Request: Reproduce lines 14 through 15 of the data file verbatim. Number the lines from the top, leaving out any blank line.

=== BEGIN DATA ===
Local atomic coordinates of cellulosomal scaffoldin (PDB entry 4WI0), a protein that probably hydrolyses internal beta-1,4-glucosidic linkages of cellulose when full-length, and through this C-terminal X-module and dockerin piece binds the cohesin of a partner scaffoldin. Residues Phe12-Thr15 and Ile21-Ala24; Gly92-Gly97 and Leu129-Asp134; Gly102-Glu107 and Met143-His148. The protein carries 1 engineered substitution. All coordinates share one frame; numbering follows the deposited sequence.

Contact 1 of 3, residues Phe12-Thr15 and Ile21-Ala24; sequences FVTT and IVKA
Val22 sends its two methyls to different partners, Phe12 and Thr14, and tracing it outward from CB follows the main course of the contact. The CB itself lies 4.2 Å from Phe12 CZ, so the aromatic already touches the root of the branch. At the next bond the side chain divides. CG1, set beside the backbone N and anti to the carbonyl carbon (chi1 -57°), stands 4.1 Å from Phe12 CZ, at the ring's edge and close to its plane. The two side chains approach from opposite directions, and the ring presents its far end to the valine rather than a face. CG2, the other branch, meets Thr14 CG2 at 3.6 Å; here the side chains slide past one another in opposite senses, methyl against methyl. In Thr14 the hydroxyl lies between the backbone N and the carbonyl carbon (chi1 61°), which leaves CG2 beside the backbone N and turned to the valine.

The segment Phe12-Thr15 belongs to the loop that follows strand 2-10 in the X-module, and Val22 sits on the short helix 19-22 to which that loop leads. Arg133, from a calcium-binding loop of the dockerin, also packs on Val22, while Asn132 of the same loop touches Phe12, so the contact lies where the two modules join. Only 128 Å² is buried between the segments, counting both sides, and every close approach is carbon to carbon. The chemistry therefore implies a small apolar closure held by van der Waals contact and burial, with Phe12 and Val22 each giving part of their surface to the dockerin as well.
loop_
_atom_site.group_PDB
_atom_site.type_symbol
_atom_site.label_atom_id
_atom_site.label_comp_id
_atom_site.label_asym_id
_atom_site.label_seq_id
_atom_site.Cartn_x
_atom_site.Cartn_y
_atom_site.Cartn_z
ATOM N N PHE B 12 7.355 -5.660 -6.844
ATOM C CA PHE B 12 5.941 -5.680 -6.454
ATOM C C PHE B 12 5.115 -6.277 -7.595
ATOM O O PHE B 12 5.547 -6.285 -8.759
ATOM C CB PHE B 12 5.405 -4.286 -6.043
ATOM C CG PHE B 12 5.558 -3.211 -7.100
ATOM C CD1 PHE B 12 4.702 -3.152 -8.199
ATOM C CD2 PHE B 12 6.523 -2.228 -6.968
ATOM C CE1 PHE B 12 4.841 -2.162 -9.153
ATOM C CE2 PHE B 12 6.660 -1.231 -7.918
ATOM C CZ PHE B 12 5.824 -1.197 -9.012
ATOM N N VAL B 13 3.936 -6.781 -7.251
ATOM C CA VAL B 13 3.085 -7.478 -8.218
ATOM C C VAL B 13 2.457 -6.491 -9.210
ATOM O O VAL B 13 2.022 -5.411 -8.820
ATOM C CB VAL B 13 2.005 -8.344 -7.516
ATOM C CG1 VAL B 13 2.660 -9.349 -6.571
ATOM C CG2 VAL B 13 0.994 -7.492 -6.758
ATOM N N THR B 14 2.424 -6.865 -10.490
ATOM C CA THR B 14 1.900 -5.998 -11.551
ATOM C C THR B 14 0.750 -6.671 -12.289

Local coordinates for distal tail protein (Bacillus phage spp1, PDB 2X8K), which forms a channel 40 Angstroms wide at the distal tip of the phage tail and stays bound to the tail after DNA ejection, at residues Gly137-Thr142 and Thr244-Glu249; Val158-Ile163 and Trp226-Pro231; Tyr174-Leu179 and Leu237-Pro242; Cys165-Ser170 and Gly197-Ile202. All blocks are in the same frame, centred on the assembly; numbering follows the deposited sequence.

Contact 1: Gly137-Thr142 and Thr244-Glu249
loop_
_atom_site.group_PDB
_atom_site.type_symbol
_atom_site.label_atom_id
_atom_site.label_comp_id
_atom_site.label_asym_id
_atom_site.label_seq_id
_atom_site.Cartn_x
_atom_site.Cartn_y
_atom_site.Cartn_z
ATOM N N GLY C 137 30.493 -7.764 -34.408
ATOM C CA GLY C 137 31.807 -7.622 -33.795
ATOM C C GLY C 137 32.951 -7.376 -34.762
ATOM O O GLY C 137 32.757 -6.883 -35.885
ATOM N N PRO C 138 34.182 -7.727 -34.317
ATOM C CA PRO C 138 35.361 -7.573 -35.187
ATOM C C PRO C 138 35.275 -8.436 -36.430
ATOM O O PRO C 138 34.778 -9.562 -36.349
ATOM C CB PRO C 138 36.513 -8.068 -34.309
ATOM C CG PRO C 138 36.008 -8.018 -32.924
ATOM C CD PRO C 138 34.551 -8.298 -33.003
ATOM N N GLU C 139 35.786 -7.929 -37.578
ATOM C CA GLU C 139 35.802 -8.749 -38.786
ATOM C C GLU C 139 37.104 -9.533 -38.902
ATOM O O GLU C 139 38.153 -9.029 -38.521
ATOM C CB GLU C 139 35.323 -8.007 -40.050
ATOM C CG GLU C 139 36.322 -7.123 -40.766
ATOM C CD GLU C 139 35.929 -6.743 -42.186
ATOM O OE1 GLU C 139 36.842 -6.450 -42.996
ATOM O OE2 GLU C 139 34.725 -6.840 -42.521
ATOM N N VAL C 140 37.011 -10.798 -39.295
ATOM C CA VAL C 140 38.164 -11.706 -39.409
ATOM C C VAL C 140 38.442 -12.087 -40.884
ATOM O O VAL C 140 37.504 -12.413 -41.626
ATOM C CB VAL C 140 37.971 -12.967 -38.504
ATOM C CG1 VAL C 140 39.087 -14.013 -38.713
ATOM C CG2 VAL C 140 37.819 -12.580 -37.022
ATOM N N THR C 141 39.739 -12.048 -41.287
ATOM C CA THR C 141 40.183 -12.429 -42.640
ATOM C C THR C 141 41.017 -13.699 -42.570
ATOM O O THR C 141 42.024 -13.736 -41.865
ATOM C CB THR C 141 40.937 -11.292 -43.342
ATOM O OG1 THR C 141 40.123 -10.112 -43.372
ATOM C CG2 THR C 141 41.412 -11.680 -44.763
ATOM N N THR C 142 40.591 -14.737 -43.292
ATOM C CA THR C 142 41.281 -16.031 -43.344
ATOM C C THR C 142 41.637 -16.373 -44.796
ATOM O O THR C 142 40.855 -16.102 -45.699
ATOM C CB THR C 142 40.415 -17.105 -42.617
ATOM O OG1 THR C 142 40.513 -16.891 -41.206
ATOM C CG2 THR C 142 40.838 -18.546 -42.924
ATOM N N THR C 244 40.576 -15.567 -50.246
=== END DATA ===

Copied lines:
_atom_site.Cartn_z
ATOM N N PHE B 12 7.355 -5.660 -6.844